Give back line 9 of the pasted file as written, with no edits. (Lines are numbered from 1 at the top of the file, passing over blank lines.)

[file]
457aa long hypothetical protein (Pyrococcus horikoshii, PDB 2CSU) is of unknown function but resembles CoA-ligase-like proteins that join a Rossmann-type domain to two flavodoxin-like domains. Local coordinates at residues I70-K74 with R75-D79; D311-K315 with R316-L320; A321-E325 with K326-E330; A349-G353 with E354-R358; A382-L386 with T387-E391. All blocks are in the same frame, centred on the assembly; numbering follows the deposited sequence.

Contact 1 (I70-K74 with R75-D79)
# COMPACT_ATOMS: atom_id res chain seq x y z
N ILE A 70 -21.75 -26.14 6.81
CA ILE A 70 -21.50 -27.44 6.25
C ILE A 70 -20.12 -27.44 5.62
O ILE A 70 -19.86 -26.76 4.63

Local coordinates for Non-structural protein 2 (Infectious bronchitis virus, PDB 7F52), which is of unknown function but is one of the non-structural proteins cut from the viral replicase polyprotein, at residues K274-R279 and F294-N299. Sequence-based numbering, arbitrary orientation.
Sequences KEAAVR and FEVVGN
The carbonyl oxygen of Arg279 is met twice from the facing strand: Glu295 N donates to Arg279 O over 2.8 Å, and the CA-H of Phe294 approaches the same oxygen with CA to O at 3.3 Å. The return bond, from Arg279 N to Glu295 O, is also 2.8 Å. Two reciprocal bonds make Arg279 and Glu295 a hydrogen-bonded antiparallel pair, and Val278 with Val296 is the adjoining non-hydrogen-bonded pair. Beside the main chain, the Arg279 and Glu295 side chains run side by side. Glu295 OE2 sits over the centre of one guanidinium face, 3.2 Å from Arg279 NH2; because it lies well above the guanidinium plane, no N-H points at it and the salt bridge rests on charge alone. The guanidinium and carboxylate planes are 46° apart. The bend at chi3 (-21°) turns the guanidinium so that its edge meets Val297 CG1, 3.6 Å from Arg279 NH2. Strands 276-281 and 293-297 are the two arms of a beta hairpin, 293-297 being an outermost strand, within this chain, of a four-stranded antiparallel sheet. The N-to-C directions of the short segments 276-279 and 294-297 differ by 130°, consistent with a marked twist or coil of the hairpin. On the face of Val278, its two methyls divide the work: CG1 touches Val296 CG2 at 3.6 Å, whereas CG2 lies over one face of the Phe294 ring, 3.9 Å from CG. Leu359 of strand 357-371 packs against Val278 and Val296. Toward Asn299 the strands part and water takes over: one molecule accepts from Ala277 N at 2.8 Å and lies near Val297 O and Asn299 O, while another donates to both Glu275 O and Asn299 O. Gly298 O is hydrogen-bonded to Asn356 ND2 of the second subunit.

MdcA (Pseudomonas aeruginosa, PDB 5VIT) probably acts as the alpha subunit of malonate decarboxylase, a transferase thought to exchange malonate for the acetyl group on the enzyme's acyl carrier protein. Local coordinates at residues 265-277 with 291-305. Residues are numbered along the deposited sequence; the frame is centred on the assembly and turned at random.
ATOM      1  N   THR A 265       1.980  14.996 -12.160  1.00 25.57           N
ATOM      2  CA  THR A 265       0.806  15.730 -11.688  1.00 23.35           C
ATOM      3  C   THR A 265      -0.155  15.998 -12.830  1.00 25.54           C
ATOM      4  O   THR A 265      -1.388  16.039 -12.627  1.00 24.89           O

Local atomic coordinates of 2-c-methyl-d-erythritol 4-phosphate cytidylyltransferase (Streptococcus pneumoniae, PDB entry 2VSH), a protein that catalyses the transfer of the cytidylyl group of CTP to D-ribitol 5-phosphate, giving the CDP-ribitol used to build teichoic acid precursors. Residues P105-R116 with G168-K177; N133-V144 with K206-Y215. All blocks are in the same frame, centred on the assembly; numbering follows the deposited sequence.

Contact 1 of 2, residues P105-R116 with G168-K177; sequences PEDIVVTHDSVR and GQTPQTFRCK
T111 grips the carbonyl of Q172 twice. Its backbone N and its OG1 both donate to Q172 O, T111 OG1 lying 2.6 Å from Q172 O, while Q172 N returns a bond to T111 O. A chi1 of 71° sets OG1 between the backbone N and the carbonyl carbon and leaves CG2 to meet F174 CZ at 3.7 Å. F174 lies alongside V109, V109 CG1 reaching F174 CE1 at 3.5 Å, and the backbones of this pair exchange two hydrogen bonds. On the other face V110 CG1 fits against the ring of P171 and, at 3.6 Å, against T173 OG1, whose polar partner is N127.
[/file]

Sequences KEAAVR and FEVVGN